To this day, you’ll hear people say that Psycho has left them afraid to take showers, or that they’re still terrified of the ocean because of Jaws. But no tale of terror has made a longer-lasting impression than the New Testament’s Book of Revelation. Two-thousand years after John of Patmos penned this weighty prophecy of cataclysm and deliverance, adherents continue to anticipate the day of reckoning, simultaneously haunted by the fear of global demolition and elated by the promise of salvation.
There’s a strong case for the idea that Revelation’s Armageddon predictions were never intended for the present day—rather, John’s writing was very much a piece for its time: a redemption song for persecuted Christians awaiting the fall of an oppressive Roman Empire. Among the factors supporting this view are the text’s statements that its prophecies “must shortly come to pass” and the fact that the Hebrew transliteration of the Roman Emperor Nero’s Greek name, Neron Kaiser, adds to 666. (This, of course, is the number of an acutely ill-mannered beast in The Book of Revelation who enslaves humanity before being cast into a lake of fire.) The Roman Catholic Church and most Biblical scholars contend that Nero, who was known for his brutal persecution and torture of Christians during or shortly before the writing of Revelation, was the very beast to whom John referred. To avoid further persecution, John is said to have put Nero’s name in code rather than stating it outright.
According to a 2002 TIME/CNN poll, 59 percent of Americans believe that The Book of Revelation’s predictions will come true in the future. Various believers have fingered the likes of Ronald Wilson Reagan and barcode inventor George Joseph Laurer—both of whose first, middle and last names contain six letters—as the beast. Another theory holds that the beast is the Internet: The Hebrew equivalent of the letter W has a numerical value of 6; thus, www = 666.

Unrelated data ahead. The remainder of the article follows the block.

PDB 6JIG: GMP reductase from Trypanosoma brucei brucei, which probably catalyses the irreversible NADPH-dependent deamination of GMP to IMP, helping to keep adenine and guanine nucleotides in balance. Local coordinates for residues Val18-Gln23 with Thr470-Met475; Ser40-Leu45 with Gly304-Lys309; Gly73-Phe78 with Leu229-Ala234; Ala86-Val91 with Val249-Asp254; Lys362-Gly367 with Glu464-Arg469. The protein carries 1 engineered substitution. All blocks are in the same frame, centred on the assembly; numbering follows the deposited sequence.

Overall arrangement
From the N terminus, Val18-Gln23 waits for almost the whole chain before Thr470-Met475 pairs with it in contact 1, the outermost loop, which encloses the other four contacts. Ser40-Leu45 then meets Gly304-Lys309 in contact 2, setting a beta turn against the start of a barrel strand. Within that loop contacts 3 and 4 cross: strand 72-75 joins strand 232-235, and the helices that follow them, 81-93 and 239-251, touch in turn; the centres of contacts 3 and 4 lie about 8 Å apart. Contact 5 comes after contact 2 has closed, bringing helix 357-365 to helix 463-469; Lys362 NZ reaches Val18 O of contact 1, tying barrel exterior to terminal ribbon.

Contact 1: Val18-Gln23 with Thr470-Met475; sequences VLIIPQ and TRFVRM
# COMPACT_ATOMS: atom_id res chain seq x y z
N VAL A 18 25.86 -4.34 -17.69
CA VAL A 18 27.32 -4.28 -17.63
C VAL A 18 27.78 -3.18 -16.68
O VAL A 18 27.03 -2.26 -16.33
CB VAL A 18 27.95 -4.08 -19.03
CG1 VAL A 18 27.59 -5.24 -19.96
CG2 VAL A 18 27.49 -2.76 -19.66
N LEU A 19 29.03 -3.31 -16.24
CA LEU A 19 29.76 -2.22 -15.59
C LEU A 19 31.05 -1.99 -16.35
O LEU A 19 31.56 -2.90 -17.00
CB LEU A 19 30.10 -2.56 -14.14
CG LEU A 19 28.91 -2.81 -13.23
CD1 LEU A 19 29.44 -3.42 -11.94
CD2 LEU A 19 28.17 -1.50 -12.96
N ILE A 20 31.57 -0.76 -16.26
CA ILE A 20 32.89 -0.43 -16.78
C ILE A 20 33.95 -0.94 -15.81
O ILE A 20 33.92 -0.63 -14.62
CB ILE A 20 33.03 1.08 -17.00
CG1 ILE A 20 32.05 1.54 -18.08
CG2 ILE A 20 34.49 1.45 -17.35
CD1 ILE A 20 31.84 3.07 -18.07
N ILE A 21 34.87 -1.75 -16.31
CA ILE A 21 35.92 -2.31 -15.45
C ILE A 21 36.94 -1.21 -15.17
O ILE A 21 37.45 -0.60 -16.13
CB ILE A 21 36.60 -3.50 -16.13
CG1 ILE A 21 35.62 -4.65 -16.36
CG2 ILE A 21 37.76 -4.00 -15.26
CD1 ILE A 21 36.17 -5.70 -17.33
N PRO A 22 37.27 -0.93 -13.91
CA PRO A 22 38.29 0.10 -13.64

Like cockroaches crawling on after a nuclear holocaust, doomsday predictions continue to circulate in spite of the fact that one apocalyptic prophecy after another has bombed miserably. It’s no stretch to say I could fill this entire article with failed apocalyptic prophecies. Especially deserving of mention here are the Jehovah’s Witnesses, who, as of this writing, have made a total of nine incorrect end-of-the-world forecasts. No less memorable are the actions of apocalypse cults such as The Manson Family, The Branch Davidians and The Order of the Solar Temple, which stand as grim warnings of the extremes to which End Times beliefs can be taken.
Our fascination with the apocalypse (from the Greek Apokálypsis: “revelation” or “lifting of the veil”) is, of course, inextricably tied to religion. (The concept can be traced back to ancient Persia’s Zoroastrian religion. End Times themes also appear in the Jewish, Islamic, Hindu, Buddhist, Bahá'í and, of course, Christian faiths.) But at this point, the “end of the world” meme has saturated Western civilization so thoroughly that even nonreligious people embrace Judgment Day predictions like diet crazes. The movie 2012 made $225 million during its first weekend alone, and there are more than 200 books about the 2012 prophecy on Amazon.com. The popularity of such apocalyptic literature as Cormac McCarthy’s “The Road” and Tim LaHaye and Jerry B. Jenkins’ “Left Behind” series stands as further testament to the enduring hold that eschatological ideas have on mass consciousness, as does the public’s undying interest in Nostradamus, alien invaders, etc.